If you are interested in legally protecting your assets, you may consider a trust to help keep them safe until the time comes for them to be distributed. There are many advantages to a revocable living trust, including the ability to:
- Make changes to the trust or close the trust at any point during your lifetime.
- Maintain privacy.
- Avoid probate.
- Minimize estate taxes.
Creating a revocable trust
The process for creating a revocable trust is fairly straightforward. Take the following steps to create your own revocable trust.
- Name a successor trustee: While you can serve as trustee over your own trust during your lifetime, the successor trustee you choose will take over once you can no longer make decisions for yourself. Upon your death, the trustee will take over and oversee the distribution of your trust assets as specified by you as the grantor. A trustee is responsible for managing the assets in the trust, so it is important to choose someone trustworthy who can handle the responsibility.
- Take inventory of your assets: The next step will be coming up with a complete list of assets and determining which assets to include in your trust.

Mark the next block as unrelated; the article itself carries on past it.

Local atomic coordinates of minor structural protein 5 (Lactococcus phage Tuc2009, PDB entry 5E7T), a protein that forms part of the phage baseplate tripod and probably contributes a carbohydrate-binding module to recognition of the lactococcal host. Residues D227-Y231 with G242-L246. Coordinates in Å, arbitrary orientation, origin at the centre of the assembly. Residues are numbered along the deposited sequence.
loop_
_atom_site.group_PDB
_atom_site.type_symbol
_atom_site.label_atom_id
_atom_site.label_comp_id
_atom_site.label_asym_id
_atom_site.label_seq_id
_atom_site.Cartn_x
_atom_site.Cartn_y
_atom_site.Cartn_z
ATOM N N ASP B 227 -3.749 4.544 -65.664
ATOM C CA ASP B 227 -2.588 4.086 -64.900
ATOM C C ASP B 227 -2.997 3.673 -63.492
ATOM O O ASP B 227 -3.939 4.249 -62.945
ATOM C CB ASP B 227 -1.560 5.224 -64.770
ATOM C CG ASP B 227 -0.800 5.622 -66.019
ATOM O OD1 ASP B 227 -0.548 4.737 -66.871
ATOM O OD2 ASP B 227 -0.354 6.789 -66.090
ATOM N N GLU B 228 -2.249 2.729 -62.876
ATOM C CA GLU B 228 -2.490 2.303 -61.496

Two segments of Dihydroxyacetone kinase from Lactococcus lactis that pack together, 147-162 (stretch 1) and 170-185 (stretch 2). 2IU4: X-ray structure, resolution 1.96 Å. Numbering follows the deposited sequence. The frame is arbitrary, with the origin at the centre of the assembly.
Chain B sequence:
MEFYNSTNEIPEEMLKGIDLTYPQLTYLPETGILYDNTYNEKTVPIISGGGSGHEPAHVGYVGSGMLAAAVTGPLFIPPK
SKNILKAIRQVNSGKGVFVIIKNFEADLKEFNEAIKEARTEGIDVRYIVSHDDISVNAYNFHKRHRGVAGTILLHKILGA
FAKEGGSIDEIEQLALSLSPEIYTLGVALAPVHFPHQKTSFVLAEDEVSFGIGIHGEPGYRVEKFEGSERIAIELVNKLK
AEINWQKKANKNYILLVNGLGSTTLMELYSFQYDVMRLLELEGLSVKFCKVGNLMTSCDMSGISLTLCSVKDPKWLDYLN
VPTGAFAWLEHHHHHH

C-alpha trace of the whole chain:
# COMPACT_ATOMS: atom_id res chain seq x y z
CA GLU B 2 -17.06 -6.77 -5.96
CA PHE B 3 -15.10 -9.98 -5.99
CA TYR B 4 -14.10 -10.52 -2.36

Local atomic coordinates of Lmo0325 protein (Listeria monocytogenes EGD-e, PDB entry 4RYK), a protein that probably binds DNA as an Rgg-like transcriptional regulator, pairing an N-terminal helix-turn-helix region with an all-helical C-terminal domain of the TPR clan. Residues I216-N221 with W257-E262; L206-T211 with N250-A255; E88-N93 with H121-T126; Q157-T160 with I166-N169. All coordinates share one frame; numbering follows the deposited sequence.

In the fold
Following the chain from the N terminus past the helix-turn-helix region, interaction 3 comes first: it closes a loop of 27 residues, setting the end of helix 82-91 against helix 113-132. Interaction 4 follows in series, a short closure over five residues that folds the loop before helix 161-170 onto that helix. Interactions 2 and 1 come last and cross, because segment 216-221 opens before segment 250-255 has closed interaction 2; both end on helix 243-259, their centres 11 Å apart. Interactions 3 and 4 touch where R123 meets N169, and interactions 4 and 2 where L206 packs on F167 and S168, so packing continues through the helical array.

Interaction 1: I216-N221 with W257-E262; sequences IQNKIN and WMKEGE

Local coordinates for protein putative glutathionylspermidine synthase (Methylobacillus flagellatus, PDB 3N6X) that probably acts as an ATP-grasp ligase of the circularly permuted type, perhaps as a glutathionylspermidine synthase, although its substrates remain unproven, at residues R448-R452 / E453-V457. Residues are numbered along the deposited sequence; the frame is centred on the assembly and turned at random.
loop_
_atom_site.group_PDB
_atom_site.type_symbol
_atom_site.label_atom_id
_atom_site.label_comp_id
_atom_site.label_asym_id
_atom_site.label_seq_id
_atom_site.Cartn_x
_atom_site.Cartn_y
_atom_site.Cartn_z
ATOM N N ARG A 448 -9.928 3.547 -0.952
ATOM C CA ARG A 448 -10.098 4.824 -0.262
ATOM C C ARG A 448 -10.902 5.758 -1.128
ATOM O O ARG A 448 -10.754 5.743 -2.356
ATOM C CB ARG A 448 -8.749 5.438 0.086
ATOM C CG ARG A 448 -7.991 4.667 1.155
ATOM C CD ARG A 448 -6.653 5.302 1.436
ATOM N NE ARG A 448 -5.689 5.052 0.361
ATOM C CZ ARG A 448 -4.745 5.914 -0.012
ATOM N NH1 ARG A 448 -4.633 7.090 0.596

- Create the trust document and get it notarized: Create a written agreement that includes the name of your successor trustee and your beneficiaries, and make sure you follow all state regulations. Then, sign the document and have it notarized.
- Transfer assets: An estate planning attorney can help you transfer your assets, including financial accounts and real estate, into the trust.
The estate planning process can be complicated, as there are many possible tools you can use to have your assets distributed upon your death. If you are not sure where to start, an estate planning attorney can help determine whether a revocable trust will benefit you and your beneficiaries.